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Alternative acidity scale in degrees?

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Lucifer's picture
Lucifer

Alternative acidity scale in degrees?

Digging into an authentic Borodinsky bread recipe. It has suggested acidity level in "degrees". I came across this scale in other russian recipies before.


Does anyone know how it works?

Mini Oven's picture
Mini Oven

which is more than likely.  "Degree" is listed in the Thesarus under "scale." 


Or they are using degrees in reference to temperature or activity.  pH measuring is very important in sourdough but pH readings also vary according to temperature.  Could also be they are listing the dough temperature ... as 25°C.    That is why pH measuring devices can get expensive.   They have to take this into account.  Like matching a strait line to an arch in results, may have to do with activity of hydrogen atoms and logarithms with theoretical calculations.  It gets all too complicated for me. 


I stick to the recognized pH scale of 0 to 14.  Readings of 0 being acid and 14 a base with 7 as neutral.


Mini

Lucifer's picture
Lucifer

Too true.


Apparently it's the amount of normalised NaOH required to neutralise the acidity. Wonder if it's used anywhere else in chemistry.

jeremiahwasabullfrog's picture
jeremiahwasabullfrog

"Apparently it's the amount of normalised NaOH required to neutralise the acidity. Wonder if it's used anywhere else in chemistry."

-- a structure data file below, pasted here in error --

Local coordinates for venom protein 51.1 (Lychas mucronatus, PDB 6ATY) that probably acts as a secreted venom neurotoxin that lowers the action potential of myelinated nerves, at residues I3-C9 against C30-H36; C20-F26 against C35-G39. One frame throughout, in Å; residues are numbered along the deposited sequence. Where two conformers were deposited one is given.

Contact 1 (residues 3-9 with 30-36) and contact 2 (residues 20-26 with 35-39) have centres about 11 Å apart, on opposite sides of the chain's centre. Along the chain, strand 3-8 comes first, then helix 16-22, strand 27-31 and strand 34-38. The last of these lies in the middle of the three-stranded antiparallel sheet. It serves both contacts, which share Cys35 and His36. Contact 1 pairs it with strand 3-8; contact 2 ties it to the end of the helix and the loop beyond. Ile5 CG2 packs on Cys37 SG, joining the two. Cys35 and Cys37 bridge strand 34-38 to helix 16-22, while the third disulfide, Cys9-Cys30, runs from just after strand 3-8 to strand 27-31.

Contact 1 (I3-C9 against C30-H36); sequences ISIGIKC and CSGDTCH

nope.


In any case, the number of moles of NaOH consumed is basically the same as the concentration of hydrogen ions, sometimes of course this number is useful, but the pH scale is just a better way of saying the same thing, as it covers hydrogen ion concentrations from 1 M to 0.00000000000001 M on a nice neat scale of 0 - 14.


 


 


 


 

Lucifer's picture
Lucifer

The numbers given are for example 13-16, 8-12, 9-11.


Wonder if there is a simple conversion.

jeremiahwasabullfrog's picture
jeremiahwasabullfrog

so those pairs of numbers are ranges? As in "between 13 and 16"?


If you can give me a little more info about the scale I can give you the conversion.


For eg, you said it was related to the amount of standardised NaOH consumed? Standardised to what concentration, and consumed by what quantity of acid etc.

jeremiahwasabullfrog's picture
jeremiahwasabullfrog

I'm curious too, what so the numbers relate to? pH of starter?

Lucifer's picture
Lucifer

I wish I knew, Jeremia!


The numbers are the required range of acidity at different stages.


I don't know what "normalised" mean in this case. There is probably some standard for this. I thought this scale was commonly used in chemistry or food technology. No one here even heard about it.


It is commonly used in RU. I remember seeing a very interesting armenian cheese recipe that required for acidity built up going all the way to "90" on the same scale. Never figured what "90" means and the cheese never came out right.


Heck knows.

jeremiahwasabullfrog's picture
jeremiahwasabullfrog

"normalised" means they made up a batch of NaOH to about the right concentration and then checked it against an acid solution of known concentration so they know the concentration of NaOH accurately.


If you knew what concentration it was normalised to, and how much was used, you'd have some idea of what it all means! So unless there is something in the appendix of the book (which there really should be), then it sounds like the best you can say for now is that higher numbers mean more acid (the opposite of the pH scale).


Do you have a way to measure pH of dough anyway?


Hope you can get some use out of the recipes.